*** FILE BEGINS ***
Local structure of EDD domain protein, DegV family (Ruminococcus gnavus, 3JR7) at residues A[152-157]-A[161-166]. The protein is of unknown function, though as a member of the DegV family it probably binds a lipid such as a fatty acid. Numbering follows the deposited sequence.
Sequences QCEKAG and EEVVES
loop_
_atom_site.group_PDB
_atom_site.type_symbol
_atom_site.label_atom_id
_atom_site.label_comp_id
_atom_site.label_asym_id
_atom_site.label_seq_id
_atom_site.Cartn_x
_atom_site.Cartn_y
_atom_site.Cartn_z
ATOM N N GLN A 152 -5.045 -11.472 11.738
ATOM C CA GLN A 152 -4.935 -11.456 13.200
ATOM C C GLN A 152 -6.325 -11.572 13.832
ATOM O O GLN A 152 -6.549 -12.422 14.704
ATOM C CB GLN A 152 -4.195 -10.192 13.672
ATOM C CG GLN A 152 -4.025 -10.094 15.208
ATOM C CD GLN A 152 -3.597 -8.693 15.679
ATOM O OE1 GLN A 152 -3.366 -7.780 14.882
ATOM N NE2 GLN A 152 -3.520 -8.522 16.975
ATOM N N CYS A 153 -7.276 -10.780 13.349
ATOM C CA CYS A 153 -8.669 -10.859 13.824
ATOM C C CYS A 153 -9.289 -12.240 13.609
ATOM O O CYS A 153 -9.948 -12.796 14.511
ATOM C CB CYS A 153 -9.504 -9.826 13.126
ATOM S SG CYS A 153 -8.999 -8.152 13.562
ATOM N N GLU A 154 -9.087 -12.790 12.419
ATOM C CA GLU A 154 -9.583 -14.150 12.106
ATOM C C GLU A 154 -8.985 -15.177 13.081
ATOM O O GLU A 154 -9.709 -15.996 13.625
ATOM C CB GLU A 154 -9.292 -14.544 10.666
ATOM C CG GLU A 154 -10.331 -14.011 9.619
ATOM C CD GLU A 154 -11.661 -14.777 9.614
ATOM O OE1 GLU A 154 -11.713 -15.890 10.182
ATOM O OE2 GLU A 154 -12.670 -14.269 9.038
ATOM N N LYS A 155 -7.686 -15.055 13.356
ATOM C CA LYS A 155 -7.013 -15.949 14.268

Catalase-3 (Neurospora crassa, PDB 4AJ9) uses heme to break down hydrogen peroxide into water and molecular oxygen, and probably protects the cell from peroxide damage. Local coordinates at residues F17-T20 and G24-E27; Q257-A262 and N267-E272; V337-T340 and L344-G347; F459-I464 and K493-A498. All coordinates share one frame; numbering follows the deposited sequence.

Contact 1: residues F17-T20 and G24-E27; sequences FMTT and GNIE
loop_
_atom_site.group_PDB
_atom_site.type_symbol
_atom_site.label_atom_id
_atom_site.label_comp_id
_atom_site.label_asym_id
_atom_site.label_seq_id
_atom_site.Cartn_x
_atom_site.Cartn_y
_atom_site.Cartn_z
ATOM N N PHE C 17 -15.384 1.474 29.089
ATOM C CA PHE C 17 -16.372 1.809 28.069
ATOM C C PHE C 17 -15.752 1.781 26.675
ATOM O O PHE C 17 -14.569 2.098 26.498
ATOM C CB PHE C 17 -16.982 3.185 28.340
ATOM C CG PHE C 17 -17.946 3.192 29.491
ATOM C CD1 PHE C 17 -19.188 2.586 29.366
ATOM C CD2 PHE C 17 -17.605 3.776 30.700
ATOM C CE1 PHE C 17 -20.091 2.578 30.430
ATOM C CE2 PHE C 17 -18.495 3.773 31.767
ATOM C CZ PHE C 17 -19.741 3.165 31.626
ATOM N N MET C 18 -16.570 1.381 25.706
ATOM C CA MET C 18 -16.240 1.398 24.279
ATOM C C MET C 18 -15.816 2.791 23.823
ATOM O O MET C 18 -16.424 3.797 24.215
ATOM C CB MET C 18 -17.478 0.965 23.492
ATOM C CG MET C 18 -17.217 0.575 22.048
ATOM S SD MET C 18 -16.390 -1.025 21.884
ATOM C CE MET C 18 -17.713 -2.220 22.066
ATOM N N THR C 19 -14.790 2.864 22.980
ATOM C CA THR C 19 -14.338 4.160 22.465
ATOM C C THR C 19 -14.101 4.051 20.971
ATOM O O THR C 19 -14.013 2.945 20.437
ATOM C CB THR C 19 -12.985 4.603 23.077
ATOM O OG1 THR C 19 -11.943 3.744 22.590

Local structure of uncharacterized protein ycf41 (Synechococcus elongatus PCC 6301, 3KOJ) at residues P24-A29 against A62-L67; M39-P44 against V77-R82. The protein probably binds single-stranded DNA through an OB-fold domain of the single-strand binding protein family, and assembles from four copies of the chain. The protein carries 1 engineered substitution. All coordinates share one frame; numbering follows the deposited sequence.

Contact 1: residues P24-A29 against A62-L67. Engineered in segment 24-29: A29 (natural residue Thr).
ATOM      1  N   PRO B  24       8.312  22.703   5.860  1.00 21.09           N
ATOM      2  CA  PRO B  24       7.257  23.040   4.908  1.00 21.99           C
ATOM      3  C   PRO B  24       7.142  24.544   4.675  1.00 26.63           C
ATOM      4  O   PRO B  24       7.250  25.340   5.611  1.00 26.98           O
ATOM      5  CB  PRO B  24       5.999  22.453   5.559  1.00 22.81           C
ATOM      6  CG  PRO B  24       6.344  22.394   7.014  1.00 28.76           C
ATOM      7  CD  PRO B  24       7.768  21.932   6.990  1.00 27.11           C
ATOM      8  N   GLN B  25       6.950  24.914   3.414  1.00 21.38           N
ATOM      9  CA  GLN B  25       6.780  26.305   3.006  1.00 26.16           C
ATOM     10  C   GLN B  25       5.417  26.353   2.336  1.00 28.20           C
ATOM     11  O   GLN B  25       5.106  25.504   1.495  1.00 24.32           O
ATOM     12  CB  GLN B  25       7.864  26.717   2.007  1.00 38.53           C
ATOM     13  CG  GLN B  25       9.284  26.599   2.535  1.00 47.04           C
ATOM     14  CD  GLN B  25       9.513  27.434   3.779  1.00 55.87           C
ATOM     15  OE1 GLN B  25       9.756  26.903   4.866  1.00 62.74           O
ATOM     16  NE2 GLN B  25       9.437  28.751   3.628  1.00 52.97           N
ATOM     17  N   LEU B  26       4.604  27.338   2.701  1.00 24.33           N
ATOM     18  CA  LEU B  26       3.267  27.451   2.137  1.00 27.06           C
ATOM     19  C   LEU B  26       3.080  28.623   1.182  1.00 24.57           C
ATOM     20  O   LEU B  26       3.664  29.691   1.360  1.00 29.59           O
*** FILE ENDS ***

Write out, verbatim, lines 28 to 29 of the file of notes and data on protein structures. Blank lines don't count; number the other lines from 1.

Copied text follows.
ATOM N N GLU A 154 -9.087 -12.790 12.419
ATOM C CA GLU A 154 -9.583 -14.150 12.106